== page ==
Farmer rapt with ripper
A Southern Cross farmer has joined forces with a Queensland engineering company to create what is believed to be the heaviest deep ripper on the Australian market.
The TTQ WA Super Raptor is the brain child of Callum Wesley and Toowoomba-based Tillage Traders Queensland Agriculture, or TTQ Agriculture.
The first TTQ WA Super Raptor arrived in WA on Boxing Day and has been put to work on the Wesleys’ 8000ha farm, ripping more than 2000ha for themselves and contracting across the eastern Wheatbelt.
It is one of four now in WA, with two at farms near Binnu and one at Lake King.
“The main aim is to alleviate that compaction layer, access moisture and boost yield,” Mr Wesley said.
“Once you burst through that layer, which has been caused by machinery and livestock, we can get to that subsoil moisture.”
The machine itself is 6m-wide, weighs 22 tonnes, and has 10 shallow-leading tines with independent depth adjustment, as well as 10 rear full-length tines.
Its defining feature is a metre-diameter steel pipe roller with lateral ribs, which works with a hydraulic down force to flatten the earth.
The four-tonne steel roller levels the soil to the point “it often smashes basketball-sized gravel stones to nothing bigger than a grapefruit”.
Mr Wesley returned to the family farming business in 2015 and has a passion for bettering farming systems in low-rainfall areas.
Together with his father John Wesley and uncle Adrian Wesley, he farms wheat, barley, canola and lupins at Southern Cross, Bullfinch and West Moorine Rock.
With a mixture of heavy red, sandy loam and yellow sandplain soils, Mr Wesley said most of the farm was limited by a compaction layer about 100mm-400mm below the surface.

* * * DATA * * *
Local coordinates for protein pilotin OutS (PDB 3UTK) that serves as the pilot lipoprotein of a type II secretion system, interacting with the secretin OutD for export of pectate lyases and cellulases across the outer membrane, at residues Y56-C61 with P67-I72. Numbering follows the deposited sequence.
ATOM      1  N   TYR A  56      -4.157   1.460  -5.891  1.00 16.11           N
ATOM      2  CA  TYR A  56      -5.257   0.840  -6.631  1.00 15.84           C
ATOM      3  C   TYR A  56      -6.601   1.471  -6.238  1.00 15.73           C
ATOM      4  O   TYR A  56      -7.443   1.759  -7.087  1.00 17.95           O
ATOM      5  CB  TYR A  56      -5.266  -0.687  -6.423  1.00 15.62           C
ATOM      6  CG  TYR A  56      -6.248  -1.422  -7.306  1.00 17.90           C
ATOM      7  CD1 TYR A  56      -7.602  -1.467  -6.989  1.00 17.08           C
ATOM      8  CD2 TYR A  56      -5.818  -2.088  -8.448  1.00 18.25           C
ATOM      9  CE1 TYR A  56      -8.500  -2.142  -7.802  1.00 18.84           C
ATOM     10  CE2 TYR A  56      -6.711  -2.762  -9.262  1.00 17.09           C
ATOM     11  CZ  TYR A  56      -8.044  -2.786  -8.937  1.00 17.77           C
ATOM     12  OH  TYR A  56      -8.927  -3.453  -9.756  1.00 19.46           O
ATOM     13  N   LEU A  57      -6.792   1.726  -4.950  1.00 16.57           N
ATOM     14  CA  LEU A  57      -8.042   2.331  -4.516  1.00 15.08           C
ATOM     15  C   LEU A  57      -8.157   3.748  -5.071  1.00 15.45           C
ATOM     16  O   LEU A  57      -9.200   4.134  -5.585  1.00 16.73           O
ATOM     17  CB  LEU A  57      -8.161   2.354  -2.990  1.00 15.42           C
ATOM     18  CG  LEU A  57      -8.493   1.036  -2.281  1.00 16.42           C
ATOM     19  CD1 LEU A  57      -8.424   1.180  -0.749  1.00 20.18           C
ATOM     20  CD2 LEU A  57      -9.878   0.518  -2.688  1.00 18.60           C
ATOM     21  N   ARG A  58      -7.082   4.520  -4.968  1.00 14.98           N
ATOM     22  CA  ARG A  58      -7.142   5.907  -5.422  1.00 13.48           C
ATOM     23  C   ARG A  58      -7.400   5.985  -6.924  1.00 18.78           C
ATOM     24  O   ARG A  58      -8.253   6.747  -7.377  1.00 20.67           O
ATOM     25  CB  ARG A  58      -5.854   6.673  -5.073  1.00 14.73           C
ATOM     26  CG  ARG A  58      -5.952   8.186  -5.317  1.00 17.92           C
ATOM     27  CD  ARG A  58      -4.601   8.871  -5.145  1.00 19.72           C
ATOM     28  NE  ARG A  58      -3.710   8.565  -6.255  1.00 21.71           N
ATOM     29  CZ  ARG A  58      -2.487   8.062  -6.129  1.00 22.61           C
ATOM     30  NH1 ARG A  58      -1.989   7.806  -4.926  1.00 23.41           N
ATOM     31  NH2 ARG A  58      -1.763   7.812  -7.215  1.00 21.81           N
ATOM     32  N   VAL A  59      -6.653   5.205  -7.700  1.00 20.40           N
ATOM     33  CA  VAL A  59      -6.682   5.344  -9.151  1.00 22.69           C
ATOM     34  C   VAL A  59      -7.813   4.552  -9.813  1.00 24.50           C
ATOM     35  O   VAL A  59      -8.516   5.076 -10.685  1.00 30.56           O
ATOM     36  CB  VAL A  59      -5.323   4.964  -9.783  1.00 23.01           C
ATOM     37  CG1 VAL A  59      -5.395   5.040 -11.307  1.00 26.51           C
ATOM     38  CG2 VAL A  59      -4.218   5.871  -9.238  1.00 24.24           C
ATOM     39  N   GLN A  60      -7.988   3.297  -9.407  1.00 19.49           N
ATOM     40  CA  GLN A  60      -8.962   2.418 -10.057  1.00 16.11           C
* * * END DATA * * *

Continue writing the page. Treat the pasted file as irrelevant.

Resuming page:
He started deep ripping his farm two years ago and said the yield results were significant, boosting yield up to 40 per cent in some areas.
“I bought a ripper two years ago to alleviate compaction ... and I had seen trials across the State with massive yield responses,” Mr Wesley said.
“I owned a rather entry-level ripper and wanted to get into the contracting game. But I was only going to enter the contracting game with something that was borderline bomb-proof.”
Mr Wesley started exploring his options, assessing the current WA market and “doing a lot of homework”.
After a few weeks of thinking he might build a ripper himself, Mr Wesley started looking at creating a machine with a company.
It wasn’t until he was sitting in the Munty Pub with a friend that he was recommended TTQ Agriculture by a “corporate farmer” who was in town.
After a few telephone conversations, Mr Wesley jumped on a plane last year to design the first draft, contributing mostly to the ripper tine configuration and roller design.
Conversations went well, and six months later the first two Super Raptors arrived at Mr Wesley’s farm.
Word spread through Twitter, and now three other TTQ Raptor Rippers are in operation in WA.
Binnu farmer and agronomist Leigh Nairn bought one too, and said he had been using it to dig 500mm-700mm, after starting intensive deep ripping six years ago.
“The frame is really strong ... no cracks,” he said.
“We have ripped most of the farm at 500mm-600mm, but have got down to 700mm in some places. It managed pretty well on anything.”
So far, Mr Wesley has used the TTQ Raptor Ripper at a depth of 500mm but it will go down to 800mm, but “no one has been able to pull it with the hard conditions during summer”.
He uses the “stick test”, which involves inserting a one metre-long, steel stick into the ground to “see how compacted it is”.
Before using the TTQ Raptor Ripper, Mr Wesley said the stick would often only reach 100mm, but after a 500mm rip the stick was able to reach a full metre, in the right conditions.
“We are getting less winter rain, and more summer rain, but that is often not available due to a really tight compaction layer between 100mm-400mm,” he said.
“The first time I ripped, we hadn’t had any summer rain and I noticed the points were all wet and covered in moist soil when the machine was lifted out of the ground.
“It was restricted by a compaction layer and all this moisture we weren’t using during the growing season.”
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